According to the U.S. Census Bureau, more than 60% of homeowners in the United States carry a mortgage — or a home loan. The majority of first-time buyers will require a mortgage loan, but what kind? Below are some very basic FAQs about various loan types to get you started in the right direction, however we strongly advise you speak with a professional. We can even recommend a few who we have worked with for years.
Conventional loans that follow the terms and conditions established by the guidelines of Fannie Mae and Freddie Mac.
The interest rate and the principal payments remain fixed throughout the loan. Keep in mind your monthly escrow account payment could vary from year-to-year as taxes and insurance rates change.
Variable or Adjustable-Rate Mortgage
The interest rate on the loan fluctuates over the period of the loan. Periodic adjustments to the interest rate are made based on changes to a defined index. The loan’s interest rate is determined by adding a fixed number of points to the defined index.
Short term, fixed-rate mortgage that has monthly payments usually based on a 30-year amortization schedule and a lump sum payment due at the end of term, usually 3, 5 or 7 years. The interest rate on balloon loans is usually less than a 15- or 30-year fixed-rate mortgage.
A second mortgage that closes with the first. Often the first mortgage is for 80% of the purchase price and the “piggyback” is for 10%. The home buyer covers the remaining 10% with their down payment. (Some lenders will write a second mortgage of 15% or even 20% of the purchase price.)
Housing Finance Agencies
These agencies offer special loan programs to low- and moderate-income buyers, buyers interested in rehabilitating a home in a targeted area, and other groups as defined by the agency. Working through a housing finance agency, you can receive a below market interest rate, down payment assistance and other incentives.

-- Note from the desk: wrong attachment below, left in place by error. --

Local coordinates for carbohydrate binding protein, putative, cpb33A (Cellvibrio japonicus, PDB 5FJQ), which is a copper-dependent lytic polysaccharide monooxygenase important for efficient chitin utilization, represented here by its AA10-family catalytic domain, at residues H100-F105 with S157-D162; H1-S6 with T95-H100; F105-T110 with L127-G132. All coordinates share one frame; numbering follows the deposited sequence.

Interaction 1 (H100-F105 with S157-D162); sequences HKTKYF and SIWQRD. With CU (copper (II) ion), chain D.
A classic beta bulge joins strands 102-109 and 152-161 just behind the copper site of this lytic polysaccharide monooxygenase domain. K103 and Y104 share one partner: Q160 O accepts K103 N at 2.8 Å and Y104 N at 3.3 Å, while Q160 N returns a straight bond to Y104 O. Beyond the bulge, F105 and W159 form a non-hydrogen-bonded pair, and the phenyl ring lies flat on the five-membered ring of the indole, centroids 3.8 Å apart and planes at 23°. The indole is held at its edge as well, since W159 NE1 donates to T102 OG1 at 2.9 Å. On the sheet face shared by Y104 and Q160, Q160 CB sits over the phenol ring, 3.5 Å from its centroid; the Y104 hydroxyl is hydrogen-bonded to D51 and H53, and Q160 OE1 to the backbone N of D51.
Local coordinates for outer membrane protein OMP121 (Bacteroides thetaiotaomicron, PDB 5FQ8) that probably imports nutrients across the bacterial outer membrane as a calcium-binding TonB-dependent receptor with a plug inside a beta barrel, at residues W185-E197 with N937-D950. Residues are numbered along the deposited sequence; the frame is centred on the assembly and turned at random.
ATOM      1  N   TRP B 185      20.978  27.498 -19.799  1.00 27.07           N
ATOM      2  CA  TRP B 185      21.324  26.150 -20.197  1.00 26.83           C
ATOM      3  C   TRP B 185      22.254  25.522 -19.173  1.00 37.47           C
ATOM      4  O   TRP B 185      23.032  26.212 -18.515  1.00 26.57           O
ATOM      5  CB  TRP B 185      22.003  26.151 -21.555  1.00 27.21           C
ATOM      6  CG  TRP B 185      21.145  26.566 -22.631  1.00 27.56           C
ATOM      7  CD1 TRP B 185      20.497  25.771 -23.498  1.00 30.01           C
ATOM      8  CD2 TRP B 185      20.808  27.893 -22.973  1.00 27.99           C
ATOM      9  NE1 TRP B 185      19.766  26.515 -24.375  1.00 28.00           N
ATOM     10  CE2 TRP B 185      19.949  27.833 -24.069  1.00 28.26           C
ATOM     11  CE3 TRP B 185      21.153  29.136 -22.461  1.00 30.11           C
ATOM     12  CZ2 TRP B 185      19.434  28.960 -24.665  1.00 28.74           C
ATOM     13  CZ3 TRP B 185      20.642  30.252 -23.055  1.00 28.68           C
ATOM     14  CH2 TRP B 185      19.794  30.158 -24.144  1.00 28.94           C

Jumbo and Non-Conforming Loans
Loans above the maximum amount established by the guidelines of Fannie Mae and Freddie Mac. Often the interest rate charged for a jumbo or non-conforming loan is higher than that of a conforming loan.
Loans for borrowers who cannot meet the credit guidelines established by Fannie Mae and Freddie Mac. The purpose is to offer temporary financing to someone whose credit history disqualifies them for a conforming loan (including someone who has recently filed for bankruptcy, foreclosure or late payment on their credit report). Typically the interest rates run higher and vary depending upon the individual credit situation.
The Federal Housing Authority (FHA), which is part of the U.S. Department of Housing and Urban Development (HUD), plays a significant role in helping low- to moderate-income families qualify for mortgages. FHA assists first-time buyers and others who would not qualify for a conventional loan, by providing mortgage insurance to private lenders. Interest rates for an FHA loan are usually the going market rate, while the down payment requirements for an FHA loan are lower than conventional loans. The required down payment can be as low as 3 percent and the closing costs can be included in the mortgage amount.
VA Loans are guaranteed by the U.S. Department of Veterans Affairs. Service persons and veterans can qualify for a VA Loan, which usually offers a competitive fixed interest rate, no down payment and limited closing costs. While the VA does not issue the loans, it does issue a certificate of eligibility required to apply for a VA loan.
RHS Loan Programs
The Rural Housing Service (RHS), which is part of the U.S. Department of Agriculture, guarantees loans from private lenders to help low- to moderate income families qualify for mortgages.